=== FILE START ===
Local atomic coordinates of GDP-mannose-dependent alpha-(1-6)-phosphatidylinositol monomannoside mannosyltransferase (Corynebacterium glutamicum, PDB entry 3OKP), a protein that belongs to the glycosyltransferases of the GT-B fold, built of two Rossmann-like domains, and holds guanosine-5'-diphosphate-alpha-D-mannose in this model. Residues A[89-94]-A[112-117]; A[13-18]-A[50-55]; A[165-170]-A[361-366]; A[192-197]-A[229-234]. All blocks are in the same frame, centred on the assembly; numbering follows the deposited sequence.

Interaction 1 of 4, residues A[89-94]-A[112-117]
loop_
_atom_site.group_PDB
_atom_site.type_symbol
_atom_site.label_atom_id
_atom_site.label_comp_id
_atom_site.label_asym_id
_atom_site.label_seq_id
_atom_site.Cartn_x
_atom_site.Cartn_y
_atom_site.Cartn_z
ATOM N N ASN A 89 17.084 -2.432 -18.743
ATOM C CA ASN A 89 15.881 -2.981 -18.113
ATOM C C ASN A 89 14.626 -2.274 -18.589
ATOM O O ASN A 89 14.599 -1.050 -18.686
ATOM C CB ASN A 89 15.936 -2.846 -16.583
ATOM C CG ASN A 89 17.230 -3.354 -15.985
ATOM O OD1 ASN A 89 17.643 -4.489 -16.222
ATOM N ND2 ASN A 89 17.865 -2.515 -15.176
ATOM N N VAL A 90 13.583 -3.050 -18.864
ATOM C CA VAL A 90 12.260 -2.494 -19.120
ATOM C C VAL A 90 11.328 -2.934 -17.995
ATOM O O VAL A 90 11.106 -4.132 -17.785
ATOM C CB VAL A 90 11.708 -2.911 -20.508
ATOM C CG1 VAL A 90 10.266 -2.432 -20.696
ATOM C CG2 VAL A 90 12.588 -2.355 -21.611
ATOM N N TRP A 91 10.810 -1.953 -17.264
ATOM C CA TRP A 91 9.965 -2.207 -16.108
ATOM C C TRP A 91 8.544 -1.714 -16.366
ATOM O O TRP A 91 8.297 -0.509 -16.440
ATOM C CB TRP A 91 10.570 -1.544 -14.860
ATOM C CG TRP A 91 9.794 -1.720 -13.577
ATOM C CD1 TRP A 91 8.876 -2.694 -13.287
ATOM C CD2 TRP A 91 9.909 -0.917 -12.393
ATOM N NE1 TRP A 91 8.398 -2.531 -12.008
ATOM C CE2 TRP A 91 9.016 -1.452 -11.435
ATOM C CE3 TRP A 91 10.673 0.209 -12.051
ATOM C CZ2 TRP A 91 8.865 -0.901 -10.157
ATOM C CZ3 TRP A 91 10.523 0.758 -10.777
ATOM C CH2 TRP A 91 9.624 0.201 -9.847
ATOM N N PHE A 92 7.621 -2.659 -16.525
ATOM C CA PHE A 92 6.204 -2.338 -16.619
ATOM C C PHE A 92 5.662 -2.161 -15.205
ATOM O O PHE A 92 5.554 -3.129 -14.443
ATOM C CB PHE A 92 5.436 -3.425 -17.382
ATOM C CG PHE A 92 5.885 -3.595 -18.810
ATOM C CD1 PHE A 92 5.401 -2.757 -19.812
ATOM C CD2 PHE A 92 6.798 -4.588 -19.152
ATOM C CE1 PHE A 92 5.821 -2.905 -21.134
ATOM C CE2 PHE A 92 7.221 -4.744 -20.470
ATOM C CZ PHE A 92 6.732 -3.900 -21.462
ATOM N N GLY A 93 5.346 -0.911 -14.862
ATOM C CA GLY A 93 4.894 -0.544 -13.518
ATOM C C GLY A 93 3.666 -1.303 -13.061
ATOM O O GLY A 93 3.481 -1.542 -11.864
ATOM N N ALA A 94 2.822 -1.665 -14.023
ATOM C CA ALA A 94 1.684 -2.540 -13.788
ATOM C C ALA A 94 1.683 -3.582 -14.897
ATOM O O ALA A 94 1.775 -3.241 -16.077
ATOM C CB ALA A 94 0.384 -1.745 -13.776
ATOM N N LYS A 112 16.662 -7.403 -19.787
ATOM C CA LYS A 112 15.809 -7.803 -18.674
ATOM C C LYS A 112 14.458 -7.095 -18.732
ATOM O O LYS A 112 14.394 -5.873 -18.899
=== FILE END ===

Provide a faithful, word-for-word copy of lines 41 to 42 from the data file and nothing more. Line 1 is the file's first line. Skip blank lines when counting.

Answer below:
ATOM C CH2 TRP A 91 9.624 0.201 -9.847
ATOM N N PHE A 92 7.621 -2.659 -16.525